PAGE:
M eet Ignaz Semmelweis. He was an establishment Hungarian physician, an insider, and a doctor who discovered in 1847, five years before the Crimean War, that the rate of often-fatal puerperal fever declined through the usage of hand disinfection in obstetrical clinics. He made the connection between cleanliness and in-hospital death from diseases you catch at the hospital, what’s known clinically as nosocomial infections.
What Semmelweis suggested as a solution was the simple practice of washing hands with chlorinated lime solutions. He was working in Vienna General Hospital’s First Obstetrical Clinic, where the doctors’ wards had a mortality rate three times that of midwives’ wards. After adopting this hand-washing change, mortality reduced to below 1%.
You’d think others would immediately use this new finding, but it didn’t happen.
Others knew Semmelweis’s work in the medical establishment, but via his students’ written reports, as he didn’t promote his own findings. He had the data, and sometimes he spoke to people about it. However, without having an inner rebel streak, he never fully seized the day, as reports are he wasn’t willing to face the onslaught of dissenters. And boy did he meet them. Unfortunately, Semmelweis lacked the rebel constitution needed to face that gauntlet.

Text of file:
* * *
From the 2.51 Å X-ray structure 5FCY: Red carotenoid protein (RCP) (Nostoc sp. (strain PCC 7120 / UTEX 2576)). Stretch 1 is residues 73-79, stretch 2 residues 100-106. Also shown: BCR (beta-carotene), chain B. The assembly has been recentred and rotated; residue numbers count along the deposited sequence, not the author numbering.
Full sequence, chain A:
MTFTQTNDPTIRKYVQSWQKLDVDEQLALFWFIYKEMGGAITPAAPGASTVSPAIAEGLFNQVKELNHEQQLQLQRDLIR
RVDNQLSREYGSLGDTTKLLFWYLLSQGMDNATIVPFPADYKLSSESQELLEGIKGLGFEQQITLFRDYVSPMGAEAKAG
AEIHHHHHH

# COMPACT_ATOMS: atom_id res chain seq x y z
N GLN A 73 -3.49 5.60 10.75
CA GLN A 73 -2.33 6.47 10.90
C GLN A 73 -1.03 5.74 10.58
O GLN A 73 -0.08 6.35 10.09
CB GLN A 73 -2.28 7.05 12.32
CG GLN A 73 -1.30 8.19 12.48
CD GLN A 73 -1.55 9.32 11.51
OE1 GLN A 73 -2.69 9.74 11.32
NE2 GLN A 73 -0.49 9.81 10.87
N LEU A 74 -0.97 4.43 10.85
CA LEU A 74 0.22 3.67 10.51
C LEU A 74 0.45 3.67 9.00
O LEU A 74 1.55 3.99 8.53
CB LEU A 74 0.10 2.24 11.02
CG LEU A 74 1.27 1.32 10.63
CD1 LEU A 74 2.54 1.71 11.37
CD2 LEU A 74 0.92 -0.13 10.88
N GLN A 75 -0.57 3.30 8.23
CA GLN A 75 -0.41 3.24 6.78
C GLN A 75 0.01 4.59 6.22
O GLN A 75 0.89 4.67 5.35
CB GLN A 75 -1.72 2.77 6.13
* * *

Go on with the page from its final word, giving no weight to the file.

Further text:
When doctors learned of how he framed their culpability and his suggestions about hand washing, many were offended at the idea that they, as a gentleman, should be told they needed to wash their hands. It was a major personal insult not just implying, but outright pointing the finger, that they as MD’s were causing the deaths of their patients due to their uncleanliness. They mocked and shunned him for it. He withdrew, as he didn’t have the passion, energy, and commitment of a Viking or rebel, to fight for and defend his findings. He gave up.
But then, about seven years later, Nightingale came along with her rebel disposition combined with quant thinking and the world change.
I think Bill Gillquist would have liked her, not just because of her rebel streak but also because she knew what she was doing was right. She didn’t just believe in it. And like the pitch to the Honeywell executives, I didn’t just believe in what I was proposing. I knew it to be the right thing to do.
But is there a difference between believing and knowing something? Bill would have said “You betcha”. Let’s dive into that in the next chapter.
Click here to go to Chapter 2.